Never mind the Fed's promises that any such moves will be glacial — that it is unlikely to trigger any meaningful increases in policy rates until 2014 or 2015. As the more than 1.1 percentage-point increase in 10-year Treasury yields over the past year indicates, markets have an uncanny knack for discounting glacial events in a short period of time.

Courtesy of that discounting mechanism, the risk-adjusted yield arbitrage has now started to move against emerging-market securities. Not surprisingly, those economies with current-account deficits are feeling the heat first. Suddenly, their saving-investment imbalances are harder to fund in a post-QE regime, an outcome that has taken a wrenching toll on currencies in India, Indonesia, Brazil, and Turkey.

As a result, these countries have been left ensnared in policy traps: Orthodox defense strategies for plunging currencies usually entail higher interest rates — an unpalatable option for emerging economies that are also experiencing downward pressure on economic growth.

Where this stops, nobody knows. That was the case in Asia in the late 1990's, as well as in the US in 2009. But, with more than a dozen major crises hitting the world economy since the early 1980's, there is no mistaking the message: imbalances are not sustainable, regardless of how hard central banks try to duck the consequences.

Developing economies are now feeling the full force of the Fed's moment of reckoning. They are guilty of failing to face up to their own rebalancing during the heady days of the QE sugar high. And the Fed is just as guilty, if not more so, for orchestrating this failed policy experiment in the first place.

They So Stink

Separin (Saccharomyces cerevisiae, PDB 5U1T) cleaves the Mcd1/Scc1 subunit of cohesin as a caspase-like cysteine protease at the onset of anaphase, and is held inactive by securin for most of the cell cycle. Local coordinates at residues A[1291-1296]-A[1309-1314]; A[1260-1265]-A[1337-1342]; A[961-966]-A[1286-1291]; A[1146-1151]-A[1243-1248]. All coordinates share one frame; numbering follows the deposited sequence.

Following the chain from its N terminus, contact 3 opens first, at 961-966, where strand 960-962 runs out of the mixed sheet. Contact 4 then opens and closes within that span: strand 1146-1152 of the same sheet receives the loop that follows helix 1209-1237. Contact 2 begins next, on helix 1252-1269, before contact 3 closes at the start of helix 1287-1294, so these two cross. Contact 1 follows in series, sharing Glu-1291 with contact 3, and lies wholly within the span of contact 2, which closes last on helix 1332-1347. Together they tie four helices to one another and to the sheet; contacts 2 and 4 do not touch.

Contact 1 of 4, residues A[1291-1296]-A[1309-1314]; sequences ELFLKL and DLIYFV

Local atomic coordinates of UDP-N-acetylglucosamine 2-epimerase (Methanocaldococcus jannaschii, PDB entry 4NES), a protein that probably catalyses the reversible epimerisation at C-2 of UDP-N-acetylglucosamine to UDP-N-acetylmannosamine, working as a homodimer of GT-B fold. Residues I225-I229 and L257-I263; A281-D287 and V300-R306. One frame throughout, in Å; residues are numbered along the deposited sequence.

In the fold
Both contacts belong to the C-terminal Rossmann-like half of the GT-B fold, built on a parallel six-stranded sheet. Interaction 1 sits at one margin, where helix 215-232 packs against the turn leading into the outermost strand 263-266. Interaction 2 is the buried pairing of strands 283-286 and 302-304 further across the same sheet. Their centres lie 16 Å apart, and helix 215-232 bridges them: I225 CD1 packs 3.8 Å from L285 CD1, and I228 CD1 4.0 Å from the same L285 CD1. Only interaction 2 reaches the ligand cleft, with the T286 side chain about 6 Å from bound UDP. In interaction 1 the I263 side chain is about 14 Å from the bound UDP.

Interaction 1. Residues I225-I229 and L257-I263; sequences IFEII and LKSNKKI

By Joan McCullough, East Shore Partners

Let's just cut to the chase.  They so stink, it's beyond the pale. 

It was the middle of last night.  I'm diggin' around, readin' here and there.  When I come across this B'berg article:  "FED Officials Rebuff Coordination Calls As QE Taper Looms".  By Simon Kennedy, Joshua Zumbrun and Jeff Kearns.

http://www.businessweek.com/news/2013-08-25/fed-officials-rebuff-coordination-calls-as-stimulus-taper-looms

This is a must read.  Meanwhile, here's the gist:  At Jackson Hole, more than one emerging market honcho expressed concern regarding the possibility of his respective country's demise as the FED hints about cuttin' off the loose juice.  All the reasons we have cited previously in this space, i.e., the spectrum of nasty fall-out to these emerging economies (formerly known as "Third World" was expressed; I said "formerly" ... for the time being anyhow) ... not the least of which is the aptly-named "fast money' doin' what it always does:  exit in a hurry.  Leaving these poor slobs in the lurch on many levels, big time. 

The response from the FED geeks cited in the piece:  Tough noogies.  Every man for himself.  Our mandate is only applicable to maintain the health of the US.  Go fish.

Best response to that baloney cited  in the piece:  From Christine Lagarde, head of the IMF.  "Watch out that your arrogant response doesn't go full circle ... and come back to ite you on the bass."